Our country does not have a well-defined policy in regard to where and how to store high level radioactive waste. Bury it in a big hole someday, somewhere is about as far as we have gotten in determining what to do with plutonium, cesium, and a multitude of radioactive daughter products that are part of used fuel rods which are lethal for 240,000 years.  Even burying it is problematic as the earth moves over that length of time and the computer estimates for the lifetime of the casks the high level radioactive waste is stored is about 350 years.. If we seal it in a national depository it will not be possible to monitor the casks and it will be very easy to forget about them as the centuries pass.

It is much safer and more sensible not to transport high level radio active waste to a national depository but rather to store it above ground on site where it can be budgeted for, safely stored, regularly inspected and transferred to new casks as the original ones fail. Transporting them would mean contaminating other communities and leaving a trail of radioactivity through our cities and neighborhoods over our highways, railways and waterways. Storing casks on site above ground would make them more visible and harder to forget as the years roll by and local governments change.

It is obvious that an onsite storage site must be supervised as part of a regular and ongoing program. Who should do this supervision and how should it be set up to last for such an unthinkably long time?

Currently we have a local volunteer group in Cortlandt, a local Task Force set up by Cortlandt Supervisor, Linda Puglisi which is set to expire when the reactors close and a New York State Task Force appointed by the Governor. It is also scheduled to disband when the last reactor closes. This Task Force serves at the pleasure of the Governor and can be extended or disbanded by the Governor now or in the future. It does not represent a wide range of stakeholders nor has it dealt with the mechanics of decommissioning in any meaningful way.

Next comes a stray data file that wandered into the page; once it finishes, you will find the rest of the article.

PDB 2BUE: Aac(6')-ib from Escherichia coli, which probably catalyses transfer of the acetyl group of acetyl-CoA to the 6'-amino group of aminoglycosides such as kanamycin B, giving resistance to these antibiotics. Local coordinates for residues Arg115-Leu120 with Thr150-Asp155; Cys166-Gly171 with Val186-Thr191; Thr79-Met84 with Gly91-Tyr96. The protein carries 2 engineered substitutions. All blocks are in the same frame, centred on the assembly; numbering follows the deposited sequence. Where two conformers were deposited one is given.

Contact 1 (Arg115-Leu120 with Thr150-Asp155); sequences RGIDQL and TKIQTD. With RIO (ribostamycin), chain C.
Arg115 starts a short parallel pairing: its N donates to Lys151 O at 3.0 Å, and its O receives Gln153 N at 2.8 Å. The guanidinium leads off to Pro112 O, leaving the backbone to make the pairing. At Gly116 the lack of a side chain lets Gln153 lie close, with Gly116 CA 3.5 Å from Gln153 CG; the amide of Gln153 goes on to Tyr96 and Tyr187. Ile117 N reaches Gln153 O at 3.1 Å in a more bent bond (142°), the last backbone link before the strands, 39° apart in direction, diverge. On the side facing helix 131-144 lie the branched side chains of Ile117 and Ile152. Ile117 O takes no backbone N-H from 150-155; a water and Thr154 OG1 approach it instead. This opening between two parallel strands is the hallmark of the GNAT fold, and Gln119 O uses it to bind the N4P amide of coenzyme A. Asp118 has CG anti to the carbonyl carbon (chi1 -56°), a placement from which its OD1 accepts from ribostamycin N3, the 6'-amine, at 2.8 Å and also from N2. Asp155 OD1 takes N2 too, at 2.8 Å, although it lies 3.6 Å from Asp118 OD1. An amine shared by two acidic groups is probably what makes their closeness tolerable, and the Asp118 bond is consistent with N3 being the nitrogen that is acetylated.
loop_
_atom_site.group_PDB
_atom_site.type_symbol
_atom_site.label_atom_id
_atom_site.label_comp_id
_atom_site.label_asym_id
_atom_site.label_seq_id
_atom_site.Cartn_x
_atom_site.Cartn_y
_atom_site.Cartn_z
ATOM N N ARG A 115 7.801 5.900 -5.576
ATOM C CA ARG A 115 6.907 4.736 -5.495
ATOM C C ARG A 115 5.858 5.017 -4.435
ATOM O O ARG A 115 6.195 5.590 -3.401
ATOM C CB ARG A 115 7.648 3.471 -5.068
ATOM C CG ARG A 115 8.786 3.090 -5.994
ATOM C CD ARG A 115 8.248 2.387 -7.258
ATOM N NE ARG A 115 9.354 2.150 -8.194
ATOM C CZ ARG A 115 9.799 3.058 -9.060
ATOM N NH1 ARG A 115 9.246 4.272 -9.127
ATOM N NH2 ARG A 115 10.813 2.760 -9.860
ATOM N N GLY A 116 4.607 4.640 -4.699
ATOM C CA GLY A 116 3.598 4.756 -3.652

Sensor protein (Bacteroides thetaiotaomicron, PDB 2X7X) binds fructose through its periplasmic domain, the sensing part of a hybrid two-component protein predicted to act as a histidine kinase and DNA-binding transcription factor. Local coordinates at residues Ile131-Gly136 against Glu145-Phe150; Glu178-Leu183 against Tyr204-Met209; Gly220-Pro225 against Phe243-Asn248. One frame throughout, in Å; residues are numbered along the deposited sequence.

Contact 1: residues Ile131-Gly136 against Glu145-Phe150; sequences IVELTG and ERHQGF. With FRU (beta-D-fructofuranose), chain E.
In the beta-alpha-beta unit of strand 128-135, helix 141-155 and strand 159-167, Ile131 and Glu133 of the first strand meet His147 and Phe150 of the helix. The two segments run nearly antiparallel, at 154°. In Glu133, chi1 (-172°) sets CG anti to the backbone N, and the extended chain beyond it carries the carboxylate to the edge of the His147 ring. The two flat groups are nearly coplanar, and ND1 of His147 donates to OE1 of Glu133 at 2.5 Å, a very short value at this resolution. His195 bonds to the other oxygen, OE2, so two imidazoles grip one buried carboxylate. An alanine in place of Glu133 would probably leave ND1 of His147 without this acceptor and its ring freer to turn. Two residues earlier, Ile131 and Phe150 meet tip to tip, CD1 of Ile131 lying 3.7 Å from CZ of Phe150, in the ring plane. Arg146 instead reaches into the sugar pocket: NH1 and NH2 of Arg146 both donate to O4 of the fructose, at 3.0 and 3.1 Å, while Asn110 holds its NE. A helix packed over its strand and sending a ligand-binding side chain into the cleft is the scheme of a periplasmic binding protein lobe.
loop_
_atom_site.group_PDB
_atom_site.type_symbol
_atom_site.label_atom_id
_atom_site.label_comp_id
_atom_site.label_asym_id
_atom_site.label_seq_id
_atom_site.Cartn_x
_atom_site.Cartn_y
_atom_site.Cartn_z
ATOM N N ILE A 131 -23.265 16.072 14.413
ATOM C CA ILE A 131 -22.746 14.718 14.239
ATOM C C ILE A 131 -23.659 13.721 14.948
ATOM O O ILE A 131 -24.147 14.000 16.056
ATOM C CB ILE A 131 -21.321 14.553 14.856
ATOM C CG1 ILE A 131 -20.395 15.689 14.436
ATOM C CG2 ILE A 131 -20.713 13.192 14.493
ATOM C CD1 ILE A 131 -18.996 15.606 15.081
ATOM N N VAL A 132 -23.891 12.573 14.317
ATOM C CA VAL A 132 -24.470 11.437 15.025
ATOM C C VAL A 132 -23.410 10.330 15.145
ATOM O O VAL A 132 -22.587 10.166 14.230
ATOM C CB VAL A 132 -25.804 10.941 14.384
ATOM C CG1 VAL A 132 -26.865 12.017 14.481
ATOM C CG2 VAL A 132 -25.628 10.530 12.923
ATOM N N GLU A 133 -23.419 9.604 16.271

What is called for is legislature to establish a permanent Citizens Oversight Board that charged with coordinating reports and information.  Its members would represent a wide range of stake holders, some elected and some appointed by elected officials. The COB would hold public informational meetings and listen to citizen input. And keep up with any new technological developments in fuel rod storage.  It would prepare reports with recommendations for future actions and publish information on the current condition of the casks and how they are being supervised. 

There is no good solution to the problem of nuclear waste.  We can only store what we have created as safely as possible and stop making more. 

Marilyn Elie

Indian Point Safe Engery Coalition